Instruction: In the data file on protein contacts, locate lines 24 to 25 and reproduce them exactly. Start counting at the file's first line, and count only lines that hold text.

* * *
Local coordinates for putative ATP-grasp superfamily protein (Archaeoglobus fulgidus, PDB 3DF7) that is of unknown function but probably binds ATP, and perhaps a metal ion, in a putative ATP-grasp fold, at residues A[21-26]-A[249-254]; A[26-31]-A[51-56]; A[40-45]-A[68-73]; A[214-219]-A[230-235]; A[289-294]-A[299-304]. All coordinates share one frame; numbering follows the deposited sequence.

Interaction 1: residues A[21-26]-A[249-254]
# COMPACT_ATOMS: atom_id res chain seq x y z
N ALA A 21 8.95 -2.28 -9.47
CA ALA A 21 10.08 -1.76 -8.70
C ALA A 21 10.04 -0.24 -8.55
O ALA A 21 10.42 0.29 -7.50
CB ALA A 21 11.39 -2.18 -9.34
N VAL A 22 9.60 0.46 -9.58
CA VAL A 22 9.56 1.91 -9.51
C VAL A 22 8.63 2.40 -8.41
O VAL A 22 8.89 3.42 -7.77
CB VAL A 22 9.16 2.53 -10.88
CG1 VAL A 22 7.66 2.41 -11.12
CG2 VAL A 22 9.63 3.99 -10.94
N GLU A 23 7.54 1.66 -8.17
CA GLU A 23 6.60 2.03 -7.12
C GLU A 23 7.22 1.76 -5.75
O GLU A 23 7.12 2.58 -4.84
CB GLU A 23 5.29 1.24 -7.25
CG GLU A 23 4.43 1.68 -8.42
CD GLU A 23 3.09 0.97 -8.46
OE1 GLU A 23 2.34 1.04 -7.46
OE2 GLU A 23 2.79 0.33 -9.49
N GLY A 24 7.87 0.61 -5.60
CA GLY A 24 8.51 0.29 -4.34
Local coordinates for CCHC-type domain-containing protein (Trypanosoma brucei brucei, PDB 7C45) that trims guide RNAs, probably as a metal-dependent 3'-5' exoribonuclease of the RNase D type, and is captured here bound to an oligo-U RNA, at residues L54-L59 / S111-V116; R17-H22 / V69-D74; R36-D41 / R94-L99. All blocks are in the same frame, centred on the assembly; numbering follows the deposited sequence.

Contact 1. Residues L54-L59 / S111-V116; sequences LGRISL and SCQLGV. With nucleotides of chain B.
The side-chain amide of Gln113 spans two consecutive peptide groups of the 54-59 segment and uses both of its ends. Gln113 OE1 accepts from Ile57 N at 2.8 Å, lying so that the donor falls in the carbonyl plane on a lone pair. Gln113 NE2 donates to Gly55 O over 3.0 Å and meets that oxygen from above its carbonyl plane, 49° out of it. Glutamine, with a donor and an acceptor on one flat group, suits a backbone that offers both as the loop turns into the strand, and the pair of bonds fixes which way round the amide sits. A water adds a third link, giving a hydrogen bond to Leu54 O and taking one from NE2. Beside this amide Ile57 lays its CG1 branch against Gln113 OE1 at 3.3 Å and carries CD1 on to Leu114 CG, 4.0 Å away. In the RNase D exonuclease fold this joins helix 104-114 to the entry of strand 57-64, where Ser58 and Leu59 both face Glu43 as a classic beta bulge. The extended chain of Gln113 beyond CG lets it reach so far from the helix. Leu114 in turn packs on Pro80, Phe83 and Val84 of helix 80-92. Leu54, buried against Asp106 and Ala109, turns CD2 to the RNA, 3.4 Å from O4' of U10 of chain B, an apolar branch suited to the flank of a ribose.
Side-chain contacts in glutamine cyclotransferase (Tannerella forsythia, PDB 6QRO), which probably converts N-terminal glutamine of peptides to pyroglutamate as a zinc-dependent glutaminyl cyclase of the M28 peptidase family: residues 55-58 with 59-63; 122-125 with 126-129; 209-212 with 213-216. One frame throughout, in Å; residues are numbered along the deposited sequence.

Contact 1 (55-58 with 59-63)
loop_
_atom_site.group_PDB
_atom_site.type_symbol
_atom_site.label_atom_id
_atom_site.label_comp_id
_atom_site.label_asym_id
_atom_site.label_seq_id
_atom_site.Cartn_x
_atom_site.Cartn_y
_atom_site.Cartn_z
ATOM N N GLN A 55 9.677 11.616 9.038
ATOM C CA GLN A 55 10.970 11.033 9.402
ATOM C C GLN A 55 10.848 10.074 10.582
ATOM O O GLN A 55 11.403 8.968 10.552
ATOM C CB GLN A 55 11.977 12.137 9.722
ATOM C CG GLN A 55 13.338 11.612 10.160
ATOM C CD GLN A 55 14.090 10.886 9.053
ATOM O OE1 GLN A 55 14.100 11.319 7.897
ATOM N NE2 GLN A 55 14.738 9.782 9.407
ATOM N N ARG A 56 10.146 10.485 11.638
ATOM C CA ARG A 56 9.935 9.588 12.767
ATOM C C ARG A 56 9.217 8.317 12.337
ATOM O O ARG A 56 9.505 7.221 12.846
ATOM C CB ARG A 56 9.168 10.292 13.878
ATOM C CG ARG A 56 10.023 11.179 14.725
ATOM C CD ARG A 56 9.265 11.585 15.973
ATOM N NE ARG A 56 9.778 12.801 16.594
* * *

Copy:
OE2 GLU A 23 2.79 0.33 -9.49
N GLY A 24 7.87 0.61 -5.60